A word about my table: My cutting table is about 30" tall, with a 72" x 54" surface.  Bigger is not better, in this case.  I want my husband to rebuild it so it's only 36" wide, because I'm having to reach too much to get at the center of the table.  It is also taking up too much real estate in my studio, which I'm planning to completely reconfigure this summer for a more workable floorplan that can accommodate a desk with a computer near my sewing machine.  I find I'm using the computer more and more in my sewing, not just with the embroidery software, but to access online manuals, sewing blogs, tutorials, etc.  I also like to set one of the boys up in my room sometimes when they have a school project to work on that requires a lot of concentration, and a little computer desk would be perfect for that as well.

Batting Smoothed in Place Over Backing Fabric
Back to the project at hand!  Once the backing was centered and secured with clamps, I smoothed out my batting on top.  I ordered 3 1/4 yards of 96" wide Hobbs Tuscany Collection Silk Batting, so the length is almost the same as I cut my backing fabric but the batting is about 20" wider.  For layering purposes, it would have been easier to fold the batting in half twice and center it on the table, like I did the backing, but then I'd be cutting 10" strips off each side of the quilt.  This batting isn't cheap, so I lined up one edge with the edge of the backing fabric and all the excess batting is hanging off the back of the table, to be trimmed off once basting is completed.  That way I'll have a 20" wide strip of leftover batting that can be used for table runners, placemats, or other small projects.  I suppose I could have cut the excess 20" off first and then centered the batting over the backing fabric, but I heard a small voice of irrational fear whispering, "what if you accidentally cut off too much?" 

By the way, why am I using silk batting?  I have wanted to try silk batting ever since I took a hand quilting class with Dierdra McElroy of Roxanne International several years ago.  She passed around a hand quilted sample with silk batting, and it was just the snuggliest, softest, lightest thing you could imagine.  Wendy Sheppard raves about how well this particular silk batting does for machine quilting, remaining soft and drapable no matter how densely she quilts it, so I decided to give it a try.  The manufacturer says to expect approximately 5% shrinkage with this batting.  It's actually a 90/10 silk/poly blend that can be quilted up to 3 1/2" apart, and the washing instructions are "hand wash in tepid water and dry flat."  Hmm...  I don't do hand washing, but my fancy washing machine has a hand wash cycle that should do the trick.  The "dry flat" part may be more of a challenge, but maybe I can get away with machine drying it on low heat, delicate cycle?  Maybe I can at least partially machine dry, and then find someplace in the house where I can lay it out flat over towels, where the dogs can't get at it?  We'll see.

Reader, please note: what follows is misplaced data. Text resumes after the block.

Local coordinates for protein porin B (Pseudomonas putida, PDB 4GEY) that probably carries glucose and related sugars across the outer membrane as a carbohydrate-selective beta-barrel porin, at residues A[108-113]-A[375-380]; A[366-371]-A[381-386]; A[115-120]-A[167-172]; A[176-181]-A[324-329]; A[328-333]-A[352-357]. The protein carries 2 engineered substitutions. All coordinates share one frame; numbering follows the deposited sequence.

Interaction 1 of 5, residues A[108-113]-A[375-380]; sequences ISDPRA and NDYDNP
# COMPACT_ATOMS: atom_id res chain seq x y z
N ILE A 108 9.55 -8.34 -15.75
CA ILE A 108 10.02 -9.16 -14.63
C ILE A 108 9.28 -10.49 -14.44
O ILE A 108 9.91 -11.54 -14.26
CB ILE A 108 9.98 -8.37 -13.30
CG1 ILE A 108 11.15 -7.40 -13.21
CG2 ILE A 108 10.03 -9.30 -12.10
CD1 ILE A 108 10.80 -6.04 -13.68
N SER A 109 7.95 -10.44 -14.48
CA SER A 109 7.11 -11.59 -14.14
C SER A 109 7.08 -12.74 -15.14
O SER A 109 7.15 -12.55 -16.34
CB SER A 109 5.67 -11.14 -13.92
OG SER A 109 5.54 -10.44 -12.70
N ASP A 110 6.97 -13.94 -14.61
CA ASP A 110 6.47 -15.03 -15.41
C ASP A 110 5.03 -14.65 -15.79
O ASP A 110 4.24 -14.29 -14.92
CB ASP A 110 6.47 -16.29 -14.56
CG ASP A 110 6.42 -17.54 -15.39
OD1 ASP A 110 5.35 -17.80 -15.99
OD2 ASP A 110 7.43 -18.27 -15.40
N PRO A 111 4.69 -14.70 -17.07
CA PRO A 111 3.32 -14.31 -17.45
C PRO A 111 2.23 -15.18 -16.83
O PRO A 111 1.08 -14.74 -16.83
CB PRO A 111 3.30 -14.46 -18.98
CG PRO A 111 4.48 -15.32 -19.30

No more tangents!  Back to my project!

All Three Layers, Ready for Basting
Finally, I centered my quilt top over the backing fabric and batting.  The seamlines on the quilt top made it easy to find the centers of each side and get everything nice and straight.  As you can see, the backing and batting are quite a bit bigger than the quilt top.  Most instructions tell you to just make sure your batting and backing are 2-3" bigger than your quilt top on all sides.  Again, the fear of "I cut it twice and it's still too short" prevented me from cutting off the excess backing and batting fabric prior to layering and basting.  I smoothed the quilt top out over the batting as best as I could, and started putting curved safety pins through all three layers, starting at the center of the quilt and working my way out towards the edges.   

Curved Safety Pins for Basting and Kwik Klip Tool
I'm using nickel plated, non-rusting, Size #1 curved safety pins, and I use that Kwik Klip tool to close the pins, to reduce sore fingers.  By the time I'm finished basting this quilt, there will be at least 500 safety pins in it, spaced about 2-3" apart. 

Now that I'm going over all of this in my head again, I'm glad I have less than 10 safety pins in the quilt so far, because I want to double check to make sure that the appliqued Scrabble label on the quilt backing is completely underneath the quilt top, so I won't cut part of it off when I trim off the excess backing fabric.  It would be REALLY ANNOYING to spend hours pin basting the entire quilt and then have to take all the pins out, shift the layers, and start over again!

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Machine Embroidered Quilt Signature: Using V6 Bernina Software with the Artista 200/730 Machine

Machine Embroidered Quilt Label
Today is a busy Saturday for us, but I wanted to get this down quickly while the details are still fresh in my mind.  If you've missed my previous posts about Lars's "Drunken Dragons" drunkard's path quilt, you can catch up here